Complacency, underfunding fuel state readiness gaps

In its annual snapshot of how prepared the nation is to prevent and battle infectious disease outbreaks, Trust for America's Health (TFAH) said today there are still major gaps, with more investments needed to battle new threats such as MERS-CoV, antibiotic-resistant organisms, and spikes in diseases such as pertussis.

The Washington, DC–based health advocacy group said more than half (28) of states met 5 or fewer of the 10 indicators that the group uses to gauge the capacity to detect, diagnose, and respond to outbreaks.

At a media telebriefing today, TFAH Executive Director Jeffrey Levi, PhD, said overall preparedness has improved since the 2001 terror and anthrax attacks, but the nation is in a pattern of ebbs and flows driven by newly emerging threats, with a fall back to complacency in the wake of the Ebola outbreak.

Though the report isn't designed to show a comprehensive overview of preparedness, it is an important bellwether, he said.

"The overuse of antibiotics and underuse of vaccinations along with unstable and insufficient funding have left major gaps in our country's ability to prepare for infectious disease threats," he said in a statement. "We cannot afford to continue to be complacent. Infectious diseases—which are largely preventable—disrupt the lives of millions of Americans and contribute to billions of dollars in unnecessary healthcare costs each year."

Gaps in all areas

The 116-page report, now in its 13th year, showed that five states tied for the top ranking, meeting 8 of 10 indicators: Delaware, Kentucky, Maine, New York, and Virginia. Seven states were tied at the bottom of the list, meeting only 3 of TFAH's indicators: Idaho, Kansas, Michigan, Ohio, Oklahoma, Oregon, and Utah.

In its breakdown of some of the report's highlights, an indicator designed to assess healthcare-associated infection (HAI) control capacity showed that only nine states reduced the standardized infection ratio for central line-associated bloodstream infections between 2012 and 2013.

Levi said the findings highlight a troubling 150% increase in new hepatitis C infections in young adults from 2010 to 2013, related to a rise in heroin and injection drug use. So far only 16 states and Washington, DC, explicitly authorize syringe exchange programs.

For HIV, 43 states require reporting of all detectable and undetectable CD4-cell-count and viral-load data to state surveillance programs, an important tool for measuring the impact of treatment programs.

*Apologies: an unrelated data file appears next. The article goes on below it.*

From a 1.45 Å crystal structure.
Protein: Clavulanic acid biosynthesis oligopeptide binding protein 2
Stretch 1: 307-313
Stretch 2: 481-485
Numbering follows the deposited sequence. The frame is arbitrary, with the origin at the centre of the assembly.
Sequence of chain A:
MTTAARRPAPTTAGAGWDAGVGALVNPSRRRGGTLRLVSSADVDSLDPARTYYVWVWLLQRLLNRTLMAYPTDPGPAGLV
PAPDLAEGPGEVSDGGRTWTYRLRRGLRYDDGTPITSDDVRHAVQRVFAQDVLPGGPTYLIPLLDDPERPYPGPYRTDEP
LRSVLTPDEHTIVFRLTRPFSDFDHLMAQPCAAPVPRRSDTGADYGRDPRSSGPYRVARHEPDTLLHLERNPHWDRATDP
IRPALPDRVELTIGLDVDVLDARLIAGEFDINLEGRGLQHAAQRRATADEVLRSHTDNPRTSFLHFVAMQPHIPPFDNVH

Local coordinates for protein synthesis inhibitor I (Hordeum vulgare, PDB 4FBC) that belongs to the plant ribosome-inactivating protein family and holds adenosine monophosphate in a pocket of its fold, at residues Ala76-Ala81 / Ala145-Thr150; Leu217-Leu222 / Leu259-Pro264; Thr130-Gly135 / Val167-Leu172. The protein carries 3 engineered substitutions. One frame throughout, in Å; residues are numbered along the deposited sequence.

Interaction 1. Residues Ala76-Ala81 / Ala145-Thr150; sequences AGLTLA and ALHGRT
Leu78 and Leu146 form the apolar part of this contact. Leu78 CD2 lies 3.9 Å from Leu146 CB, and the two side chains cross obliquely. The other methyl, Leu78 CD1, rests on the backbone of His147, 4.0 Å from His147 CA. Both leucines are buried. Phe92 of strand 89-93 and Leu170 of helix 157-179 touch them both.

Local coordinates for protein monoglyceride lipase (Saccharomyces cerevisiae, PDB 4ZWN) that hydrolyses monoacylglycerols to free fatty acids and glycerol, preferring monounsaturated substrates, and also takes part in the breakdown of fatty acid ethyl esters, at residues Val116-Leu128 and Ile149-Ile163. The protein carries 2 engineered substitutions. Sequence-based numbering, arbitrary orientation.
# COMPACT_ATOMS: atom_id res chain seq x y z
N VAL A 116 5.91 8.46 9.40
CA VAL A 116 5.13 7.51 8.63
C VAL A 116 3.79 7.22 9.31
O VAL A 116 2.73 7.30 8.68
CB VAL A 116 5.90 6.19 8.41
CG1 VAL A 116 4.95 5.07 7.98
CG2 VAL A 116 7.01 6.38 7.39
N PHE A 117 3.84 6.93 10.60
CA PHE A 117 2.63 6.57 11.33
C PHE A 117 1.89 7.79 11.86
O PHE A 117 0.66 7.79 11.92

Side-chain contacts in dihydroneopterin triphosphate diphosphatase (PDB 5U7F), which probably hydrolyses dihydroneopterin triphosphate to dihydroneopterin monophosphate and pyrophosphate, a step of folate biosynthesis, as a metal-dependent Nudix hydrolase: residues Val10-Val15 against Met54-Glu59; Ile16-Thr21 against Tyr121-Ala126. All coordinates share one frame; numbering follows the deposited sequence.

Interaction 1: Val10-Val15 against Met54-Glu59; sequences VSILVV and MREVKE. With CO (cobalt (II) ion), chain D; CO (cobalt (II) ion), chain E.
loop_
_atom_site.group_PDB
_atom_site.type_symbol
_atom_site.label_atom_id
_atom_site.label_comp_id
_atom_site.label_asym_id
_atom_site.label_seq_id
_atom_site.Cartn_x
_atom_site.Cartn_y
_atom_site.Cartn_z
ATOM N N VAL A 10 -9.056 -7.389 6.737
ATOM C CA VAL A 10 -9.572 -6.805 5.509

The report also found that gaps remain in preparedness for emerging threats, such as a bioterror attack. For example, TFAH found that 36 states have a biosafety professional in their state labs and that only 15 have completed their climate change adaptation plans.

Eroding resources

At the media briefing, Dan Hanfling, MD, contributing scholar at the UPMC Center for Health Security in Baltimore, said that, during last year's Ebola outbreak, health departments were able to backfill their capacities with emergency supplemental funding. "But this year, it seems like a distant memory to many," he said. "I've seen it over and over again, the failure to sustain funding."

Hanfling said another gap is a lack of a strong plan to care for patients in outbreak settings. "Surge planning needs to go to the next level. We aren't quite there yet."

He added, however, that the Ebola outbreak raised awareness, and that some progress is being made, such as the creation of the National Ebola Training and Education Center, which is poised to prepare hospitals for not only Ebola but other emerging diseases.

Levi said a bright spot is the development of a Centers for Disease Control and Prevention strategy for modernizing the nation's surveillance system. "But there's a long way to having the resources to build it," he said, noting that an ongoing overarching concern is the need to create a solid public health infrastructure that can provide a reliable response to infectious diseases.

Hanfling warned that flat public health funding has come to be seen as an increase in support. "What it really represents is an erosion."

Recommendations for next steps

TFAH's report came with a list of recommendations across a range of preparedness issues. For example, it pushes for updates in surveillance systems so that they can track diseases in real time and be operable across communities and health systems.

The report also urges incentives for the development of new medicines and vaccines and an improved ability to handle a wide range of threats—from a widespread outbreak to a novel pathogen that requires specialty care.

TFAH called for every state and city to adopt modernized strategies to stamp out AIDS. Its other recommendations include stepped-up measures to decrease antibiotic use, HAIs, and infections in young adults such as hepatitis C and sexually transmitted diseases.

See also:

Dec 17 TFAH report page

Dec 17 TFAH press release

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